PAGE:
QUESTION:  Thank you very much.  Hey, Alex Raufoglu again.  You mentioned the importance of disclosures.  This might be a far-fetched question, but does – do we – do our laws, campaign finance laws have any requirement of element – or element of the truth?  Because we hear the President talks about “fake news.”  We have all – fact-checking missions on both sides are involved.  But what do the laws say about that?  And also, my second question is about social media.  Do we know the importance or the role of the social media before 2016?  And if yes, now that we know its real power, are we well prepared now?  Thank you.

MS WEINTRAUB:  In terms of our jurisdiction, the truth that we have jurisdiction over ensuring is that people are properly filing their forms and conveying honest and true information in them.  Somebody has to sign every single campaign finance disclosure under penalty of perjury.  There’s a treasurer appointed for every political committee, for every candidate committee.  They sign under penalty of perjury, and people have gone to jail for making false statements to the government, including on their FEC reports.  So we do administer the laws that ensure the truth of the campaign finance disclosures.

We are not a free-ranging truth body.  We are not in a position to verify the truth of everything that every candidate or political actor says.  And I believe that if – that would be – if somebody tried to write a law giving us that power, I suspect the Supreme Court would say that was inconsistent with the First Amendment for the government to be deciding what’s true and what’s not true.  That is, the premise of our First Amendment is that people say what they want about politics and if somebody disagrees with them then they should engage in counter-speech and make a contrary argument, and the – ultimately the citizens will decide who’s right and who’s wrong or who they believe or who they want to support.

Did I – is there a second part?  Oh, the social media, yeah.  I mean, again, social media has taken on a bigger role, and I think that the platforms have a responsibility to make sure that they are being responsible purveyors of information, but that is – again, I think there would be First Amendment problems if somebody tried to write a law saying that we had to tell the social media companies what they could and couldn’t have on their platforms and what they can and can’t say.  I think the – there is some fact-checking that is going on.  They’re not fact-checking everything, but they are – the different platforms have adopted different standards.  I do think that we need to update some of our laws to take into account – some of our laws address advertising that goes on on a broadcast medium or in newspapers and doesn’t address digital advertising to the same degree.  And we are seeing, obviously, a big increase in digital advertising.  So I think that’s an area that some of our legislators are working on, and I hope they will succeed.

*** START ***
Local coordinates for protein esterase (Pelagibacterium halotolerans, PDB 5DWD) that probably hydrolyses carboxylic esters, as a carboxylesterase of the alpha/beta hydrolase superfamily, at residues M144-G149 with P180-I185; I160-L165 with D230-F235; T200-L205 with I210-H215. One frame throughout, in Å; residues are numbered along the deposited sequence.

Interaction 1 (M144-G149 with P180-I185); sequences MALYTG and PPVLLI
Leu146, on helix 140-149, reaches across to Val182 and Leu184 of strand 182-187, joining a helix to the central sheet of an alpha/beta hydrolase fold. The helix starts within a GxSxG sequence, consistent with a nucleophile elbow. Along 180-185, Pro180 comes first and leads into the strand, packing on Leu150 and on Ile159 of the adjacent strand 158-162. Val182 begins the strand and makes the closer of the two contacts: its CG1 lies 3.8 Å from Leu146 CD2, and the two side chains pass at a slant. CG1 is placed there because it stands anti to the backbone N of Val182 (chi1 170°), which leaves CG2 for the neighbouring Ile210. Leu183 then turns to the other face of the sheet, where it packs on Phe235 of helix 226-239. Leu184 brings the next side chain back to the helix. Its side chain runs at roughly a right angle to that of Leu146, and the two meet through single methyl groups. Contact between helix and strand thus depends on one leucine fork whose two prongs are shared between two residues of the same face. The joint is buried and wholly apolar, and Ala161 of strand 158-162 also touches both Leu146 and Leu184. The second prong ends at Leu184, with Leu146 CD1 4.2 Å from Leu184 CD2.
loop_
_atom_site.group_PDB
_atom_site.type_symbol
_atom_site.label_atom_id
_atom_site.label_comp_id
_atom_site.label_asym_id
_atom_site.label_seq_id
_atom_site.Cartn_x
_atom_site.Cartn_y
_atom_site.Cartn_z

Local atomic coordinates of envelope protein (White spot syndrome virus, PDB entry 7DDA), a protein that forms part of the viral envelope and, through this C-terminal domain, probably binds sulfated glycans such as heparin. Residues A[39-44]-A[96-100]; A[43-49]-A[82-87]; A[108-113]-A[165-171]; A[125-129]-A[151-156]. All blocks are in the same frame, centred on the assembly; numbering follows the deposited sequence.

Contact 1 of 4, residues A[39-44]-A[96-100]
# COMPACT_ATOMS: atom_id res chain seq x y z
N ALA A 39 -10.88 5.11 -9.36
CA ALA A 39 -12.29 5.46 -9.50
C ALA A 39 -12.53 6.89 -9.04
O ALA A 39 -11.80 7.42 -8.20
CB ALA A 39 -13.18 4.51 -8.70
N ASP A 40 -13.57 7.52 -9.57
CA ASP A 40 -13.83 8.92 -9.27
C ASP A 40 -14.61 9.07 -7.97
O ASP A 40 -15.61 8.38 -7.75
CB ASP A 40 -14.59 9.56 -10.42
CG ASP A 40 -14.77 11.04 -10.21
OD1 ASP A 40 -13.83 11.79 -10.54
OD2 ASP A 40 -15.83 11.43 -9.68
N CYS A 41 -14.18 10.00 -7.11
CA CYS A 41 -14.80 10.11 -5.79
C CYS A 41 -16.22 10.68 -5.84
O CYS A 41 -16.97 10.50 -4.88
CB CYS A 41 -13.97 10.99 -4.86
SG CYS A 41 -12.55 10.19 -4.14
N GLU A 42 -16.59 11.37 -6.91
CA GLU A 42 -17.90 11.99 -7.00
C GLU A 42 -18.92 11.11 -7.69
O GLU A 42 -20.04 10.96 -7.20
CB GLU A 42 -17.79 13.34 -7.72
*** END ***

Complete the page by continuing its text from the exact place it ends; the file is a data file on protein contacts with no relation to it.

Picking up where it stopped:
QUESTION:  Hello, my name is Charissa.  I’m a reporter from the Straits Times from Singapore.  My question is:  Are government employees restricted in whether they can contribute any money?  And also, has there been any recent push to limit the amount of money that a campaign can cost, because $6.5 billion is a lot, so I mean – and even recently, there’s been this backlash against billionaires, so has there been any of that sentiment going on recently?

MS WEINTRAUB:  The – I should make notes on all the two-part questions.  So the first part of the question was?

QUESTION:  On government employees.

MS WEINTRAUB:  Oh, government employees, yes.  There’s something called the Hatch Act, which again is – that is administered by yet another government agency that protects government employees from political coercion, from being put in a position where they would feel like they had to contribute to the political appointees who were their supervisors.  So there are protections for government employees, but as – but that’s somebody else’s jurisdiction to enforce.

In terms of the cost of the election, given that our Supreme Court has interpreted the First Amendment to mean that you cannot limit spending, just at all, and in particular that you can’t limit the amount of money that any individual can give to their own race or can spend independently of the candidates, I don’t see any way under that regime to control the costs.